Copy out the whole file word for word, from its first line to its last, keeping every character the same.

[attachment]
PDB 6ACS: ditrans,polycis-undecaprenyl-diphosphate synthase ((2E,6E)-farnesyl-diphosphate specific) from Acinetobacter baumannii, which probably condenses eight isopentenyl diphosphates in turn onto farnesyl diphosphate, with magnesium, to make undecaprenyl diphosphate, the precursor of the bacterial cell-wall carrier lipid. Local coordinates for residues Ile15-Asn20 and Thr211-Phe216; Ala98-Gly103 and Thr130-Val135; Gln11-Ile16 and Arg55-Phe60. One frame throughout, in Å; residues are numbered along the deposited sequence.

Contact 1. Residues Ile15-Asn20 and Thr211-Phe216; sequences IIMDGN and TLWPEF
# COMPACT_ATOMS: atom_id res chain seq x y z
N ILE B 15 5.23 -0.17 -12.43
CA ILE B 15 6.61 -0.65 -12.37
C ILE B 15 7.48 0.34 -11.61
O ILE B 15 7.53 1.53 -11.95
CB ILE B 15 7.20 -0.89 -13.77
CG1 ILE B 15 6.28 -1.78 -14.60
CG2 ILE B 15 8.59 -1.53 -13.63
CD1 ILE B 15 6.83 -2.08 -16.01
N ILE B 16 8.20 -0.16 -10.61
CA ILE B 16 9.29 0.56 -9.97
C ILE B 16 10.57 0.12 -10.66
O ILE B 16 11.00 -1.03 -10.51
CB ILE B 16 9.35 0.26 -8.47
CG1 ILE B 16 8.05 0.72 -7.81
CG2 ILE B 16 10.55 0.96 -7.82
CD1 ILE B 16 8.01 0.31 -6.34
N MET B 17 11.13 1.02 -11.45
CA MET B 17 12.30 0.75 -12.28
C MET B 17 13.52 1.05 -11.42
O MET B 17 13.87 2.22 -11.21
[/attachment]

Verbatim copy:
PDB 6ACS: ditrans,polycis-undecaprenyl-diphosphate synthase ((2E,6E)-farnesyl-diphosphate specific) from Acinetobacter baumannii, which probably condenses eight isopentenyl diphosphates in turn onto farnesyl diphosphate, with magnesium, to make undecaprenyl diphosphate, the precursor of the bacterial cell-wall carrier lipid. Local coordinates for residues Ile15-Asn20 and Thr211-Phe216; Ala98-Gly103 and Thr130-Val135; Gln11-Ile16 and Arg55-Phe60. One frame throughout, in Å; residues are numbered along the deposited sequence.

Contact 1. Residues Ile15-Asn20 and Thr211-Phe216; sequences IIMDGN and TLWPEF
# COMPACT_ATOMS: atom_id res chain seq x y z
N ILE B 15 5.23 -0.17 -12.43
CA ILE B 15 6.61 -0.65 -12.37
C ILE B 15 7.48 0.34 -11.61
O ILE B 15 7.53 1.53 -11.95
CB ILE B 15 7.20 -0.89 -13.77
CG1 ILE B 15 6.28 -1.78 -14.60
CG2 ILE B 15 8.59 -1.53 -13.63
CD1 ILE B 15 6.83 -2.08 -16.01
N ILE B 16 8.20 -0.16 -10.61
CA ILE B 16 9.29 0.56 -9.97
C ILE B 16 10.57 0.12 -10.66
O ILE B 16 11.00 -1.03 -10.51
CB ILE B 16 9.35 0.26 -8.47
CG1 ILE B 16 8.05 0.72 -7.81
CG2 ILE B 16 10.55 0.96 -7.82
CD1 ILE B 16 8.01 0.31 -6.34
N MET B 17 11.13 1.02 -11.45
CA MET B 17 12.30 0.75 -12.28
C MET B 17 13.52 1.05 -11.42
O MET B 17 13.87 2.22 -11.21